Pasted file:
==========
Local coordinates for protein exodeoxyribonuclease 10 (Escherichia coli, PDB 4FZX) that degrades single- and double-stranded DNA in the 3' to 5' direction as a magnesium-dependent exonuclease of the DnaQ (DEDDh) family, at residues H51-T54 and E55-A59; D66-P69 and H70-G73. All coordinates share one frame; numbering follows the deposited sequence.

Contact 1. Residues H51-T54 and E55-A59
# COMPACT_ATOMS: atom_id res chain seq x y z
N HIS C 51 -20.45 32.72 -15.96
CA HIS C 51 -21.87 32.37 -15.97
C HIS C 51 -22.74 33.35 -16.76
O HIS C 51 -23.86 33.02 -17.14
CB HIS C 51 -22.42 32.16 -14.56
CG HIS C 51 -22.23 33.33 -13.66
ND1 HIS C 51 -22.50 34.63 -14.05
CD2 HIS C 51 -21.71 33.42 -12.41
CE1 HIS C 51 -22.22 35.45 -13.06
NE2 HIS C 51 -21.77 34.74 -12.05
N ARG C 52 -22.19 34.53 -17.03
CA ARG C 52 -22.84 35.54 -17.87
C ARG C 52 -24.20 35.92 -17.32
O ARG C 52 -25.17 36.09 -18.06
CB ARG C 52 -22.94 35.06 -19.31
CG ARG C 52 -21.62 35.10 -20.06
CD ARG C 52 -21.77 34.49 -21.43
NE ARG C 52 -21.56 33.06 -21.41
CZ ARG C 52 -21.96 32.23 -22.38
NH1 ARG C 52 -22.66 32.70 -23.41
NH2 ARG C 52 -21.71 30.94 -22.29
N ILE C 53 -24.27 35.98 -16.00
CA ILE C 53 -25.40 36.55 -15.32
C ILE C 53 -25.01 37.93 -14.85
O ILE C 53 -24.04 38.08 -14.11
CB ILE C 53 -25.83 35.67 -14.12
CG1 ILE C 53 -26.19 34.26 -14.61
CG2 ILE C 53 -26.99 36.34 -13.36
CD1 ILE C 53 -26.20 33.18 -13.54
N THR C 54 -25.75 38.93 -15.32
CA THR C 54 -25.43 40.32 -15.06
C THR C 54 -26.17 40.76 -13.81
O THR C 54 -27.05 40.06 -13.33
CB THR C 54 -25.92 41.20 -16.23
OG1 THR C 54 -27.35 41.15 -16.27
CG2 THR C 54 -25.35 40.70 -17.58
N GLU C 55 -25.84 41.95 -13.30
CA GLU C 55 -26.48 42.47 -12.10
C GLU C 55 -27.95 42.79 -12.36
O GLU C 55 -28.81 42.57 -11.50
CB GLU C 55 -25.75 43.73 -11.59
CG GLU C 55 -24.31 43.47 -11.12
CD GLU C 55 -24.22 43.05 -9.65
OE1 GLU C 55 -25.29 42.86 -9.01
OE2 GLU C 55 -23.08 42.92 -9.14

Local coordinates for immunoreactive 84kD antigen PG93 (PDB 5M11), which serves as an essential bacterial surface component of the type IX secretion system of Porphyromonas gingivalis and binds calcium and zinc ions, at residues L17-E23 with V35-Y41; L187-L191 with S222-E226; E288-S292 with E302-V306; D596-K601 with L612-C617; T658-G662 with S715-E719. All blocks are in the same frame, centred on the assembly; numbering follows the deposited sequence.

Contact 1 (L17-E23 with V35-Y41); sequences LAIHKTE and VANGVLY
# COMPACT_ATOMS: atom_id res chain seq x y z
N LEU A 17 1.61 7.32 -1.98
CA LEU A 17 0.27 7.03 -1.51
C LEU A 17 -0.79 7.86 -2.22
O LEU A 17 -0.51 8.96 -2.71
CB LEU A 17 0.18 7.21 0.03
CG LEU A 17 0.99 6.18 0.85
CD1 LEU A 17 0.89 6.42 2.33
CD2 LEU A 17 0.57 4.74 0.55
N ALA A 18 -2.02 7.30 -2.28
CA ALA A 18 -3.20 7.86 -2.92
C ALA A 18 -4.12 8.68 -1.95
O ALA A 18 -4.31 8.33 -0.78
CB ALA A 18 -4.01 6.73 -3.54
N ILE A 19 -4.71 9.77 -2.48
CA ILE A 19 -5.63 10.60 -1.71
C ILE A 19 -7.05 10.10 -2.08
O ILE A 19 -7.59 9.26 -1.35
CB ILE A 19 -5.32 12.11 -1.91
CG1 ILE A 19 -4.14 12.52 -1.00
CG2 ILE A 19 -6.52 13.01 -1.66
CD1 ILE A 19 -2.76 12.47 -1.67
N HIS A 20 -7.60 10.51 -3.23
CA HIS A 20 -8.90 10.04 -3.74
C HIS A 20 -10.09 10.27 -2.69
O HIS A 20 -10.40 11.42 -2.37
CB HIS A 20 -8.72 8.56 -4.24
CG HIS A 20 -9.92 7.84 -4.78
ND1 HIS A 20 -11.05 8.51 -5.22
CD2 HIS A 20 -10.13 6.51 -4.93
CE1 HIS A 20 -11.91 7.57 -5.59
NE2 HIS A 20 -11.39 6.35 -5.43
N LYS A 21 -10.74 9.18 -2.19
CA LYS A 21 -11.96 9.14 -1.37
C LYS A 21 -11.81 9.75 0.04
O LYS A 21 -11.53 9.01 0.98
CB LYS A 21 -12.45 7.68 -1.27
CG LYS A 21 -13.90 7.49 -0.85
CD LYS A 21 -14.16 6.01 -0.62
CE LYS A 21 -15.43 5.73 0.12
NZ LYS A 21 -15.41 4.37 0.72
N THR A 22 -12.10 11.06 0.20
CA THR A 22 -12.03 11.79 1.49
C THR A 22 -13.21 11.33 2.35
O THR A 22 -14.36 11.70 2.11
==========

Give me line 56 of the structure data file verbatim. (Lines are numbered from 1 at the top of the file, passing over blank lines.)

CB LEU A 17 0.18 7.21 0.03